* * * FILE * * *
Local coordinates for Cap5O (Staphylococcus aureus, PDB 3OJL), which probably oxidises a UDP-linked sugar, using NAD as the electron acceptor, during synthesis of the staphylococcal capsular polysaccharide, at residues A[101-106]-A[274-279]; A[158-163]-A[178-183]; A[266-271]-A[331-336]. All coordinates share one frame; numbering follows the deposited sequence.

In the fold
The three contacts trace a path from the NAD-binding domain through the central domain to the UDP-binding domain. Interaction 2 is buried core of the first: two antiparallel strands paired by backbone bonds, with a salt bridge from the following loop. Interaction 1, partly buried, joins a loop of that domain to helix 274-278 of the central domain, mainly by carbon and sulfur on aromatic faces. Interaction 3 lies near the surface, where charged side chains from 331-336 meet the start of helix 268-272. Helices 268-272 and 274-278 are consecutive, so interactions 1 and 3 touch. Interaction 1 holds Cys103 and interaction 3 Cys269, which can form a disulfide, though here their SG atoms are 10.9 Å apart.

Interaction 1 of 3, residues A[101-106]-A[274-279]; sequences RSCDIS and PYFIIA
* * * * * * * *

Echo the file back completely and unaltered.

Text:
Local coordinates for Cap5O (Staphylococcus aureus, PDB 3OJL), which probably oxidises a UDP-linked sugar, using NAD as the electron acceptor, during synthesis of the staphylococcal capsular polysaccharide, at residues A[101-106]-A[274-279]; A[158-163]-A[178-183]; A[266-271]-A[331-336]. All coordinates share one frame; numbering follows the deposited sequence.

In the fold
The three contacts trace a path from the NAD-binding domain through the central domain to the UDP-binding domain. Interaction 2 is buried core of the first: two antiparallel strands paired by backbone bonds, with a salt bridge from the following loop. Interaction 1, partly buried, joins a loop of that domain to helix 274-278 of the central domain, mainly by carbon and sulfur on aromatic faces. Interaction 3 lies near the surface, where charged side chains from 331-336 meet the start of helix 268-272. Helices 268-272 and 274-278 are consecutive, so interactions 1 and 3 touch. Interaction 1 holds Cys103 and interaction 3 Cys269, which can form a disulfide, though here their SG atoms are 10.9 Å apart.

Interaction 1 of 3, residues A[101-106]-A[274-279]; sequences RSCDIS and PYFIIA